‘There are so many outstanding women in science not getting the recognition they deserve’

On International Day of Women and Girls in Science, we place a spotlight on Physicist Dr Jess Wade, 30, who takes time out of her day job to edit the Wikipedia profiles of unknown female scientists for all to see

Having now amassed a portfolio of more than 900 new pages over two years, Dr Wade, who is a research associate at Imperial College London, remains dedicated to improving representation of not only women in STEM, but also people of colour and LGBTQ+ scientists via Wikipedia

Lift others as you climb. I love celebrating the achievements of others, both online and offline. If you see someone doing something outstanding, nominate them for an award, or tell them they’re fantastic. Don’t be afraid of asking for help, either. Find a mentor who will advocate for your brilliance.

Make time for what’s important. Working in research means you’re always on your toes. There’s lots of lab time, meetings and data analysis and because of this, I do my Wiki profile work out of hours. There are so many outstanding people doing wonderful things in science but not getting the recognition they deserve – it is an immense privilege to document their stories.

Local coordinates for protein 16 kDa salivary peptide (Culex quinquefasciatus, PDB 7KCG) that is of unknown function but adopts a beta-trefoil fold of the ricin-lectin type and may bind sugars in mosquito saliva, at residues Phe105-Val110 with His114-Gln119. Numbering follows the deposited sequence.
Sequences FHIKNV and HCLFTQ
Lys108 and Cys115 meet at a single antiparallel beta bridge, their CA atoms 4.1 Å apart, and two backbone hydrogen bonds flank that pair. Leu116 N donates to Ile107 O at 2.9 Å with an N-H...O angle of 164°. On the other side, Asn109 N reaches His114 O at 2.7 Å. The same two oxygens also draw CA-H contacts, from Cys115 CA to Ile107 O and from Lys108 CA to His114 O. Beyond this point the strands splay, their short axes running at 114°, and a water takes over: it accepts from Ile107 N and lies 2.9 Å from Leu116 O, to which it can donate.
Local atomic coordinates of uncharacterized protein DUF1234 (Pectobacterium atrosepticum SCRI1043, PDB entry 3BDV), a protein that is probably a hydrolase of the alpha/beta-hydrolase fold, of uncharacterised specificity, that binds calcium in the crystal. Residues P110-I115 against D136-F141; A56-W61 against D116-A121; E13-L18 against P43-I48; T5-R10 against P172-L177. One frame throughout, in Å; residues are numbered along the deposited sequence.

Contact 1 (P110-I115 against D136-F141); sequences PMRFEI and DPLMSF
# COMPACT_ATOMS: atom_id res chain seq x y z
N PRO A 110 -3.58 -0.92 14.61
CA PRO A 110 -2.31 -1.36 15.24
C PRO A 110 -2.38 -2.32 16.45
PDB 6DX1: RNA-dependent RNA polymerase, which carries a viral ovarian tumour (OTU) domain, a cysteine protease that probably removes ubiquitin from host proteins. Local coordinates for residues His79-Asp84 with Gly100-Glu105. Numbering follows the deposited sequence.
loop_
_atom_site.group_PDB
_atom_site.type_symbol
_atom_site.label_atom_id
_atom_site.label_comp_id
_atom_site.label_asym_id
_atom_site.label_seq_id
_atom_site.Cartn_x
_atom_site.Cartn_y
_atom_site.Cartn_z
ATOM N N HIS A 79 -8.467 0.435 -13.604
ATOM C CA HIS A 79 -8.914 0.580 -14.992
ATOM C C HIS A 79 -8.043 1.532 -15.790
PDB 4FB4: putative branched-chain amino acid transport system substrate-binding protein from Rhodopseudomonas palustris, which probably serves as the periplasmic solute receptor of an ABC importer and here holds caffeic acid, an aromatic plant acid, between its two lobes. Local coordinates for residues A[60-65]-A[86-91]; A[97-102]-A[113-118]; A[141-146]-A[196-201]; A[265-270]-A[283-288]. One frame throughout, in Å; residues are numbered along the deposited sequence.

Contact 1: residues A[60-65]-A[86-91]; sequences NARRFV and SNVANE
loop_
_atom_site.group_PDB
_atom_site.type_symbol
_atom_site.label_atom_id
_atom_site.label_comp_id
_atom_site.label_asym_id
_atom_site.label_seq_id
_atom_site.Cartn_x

Never stop reading. A life-changing event for me was reading Angela Saini’s book, Inferior: How Science Got Women Wrong – And The New Research That’s Rewriting The Story. It looks at how biased researchers have used bad science to make claims about women’s inferiority. Angela’s book taught me how wrong they were, but also about the women who, throughout history, have called them out. This inspired my Wikipedia editing, and I took it all over the world to give to scientists I met, before starting my campaign.

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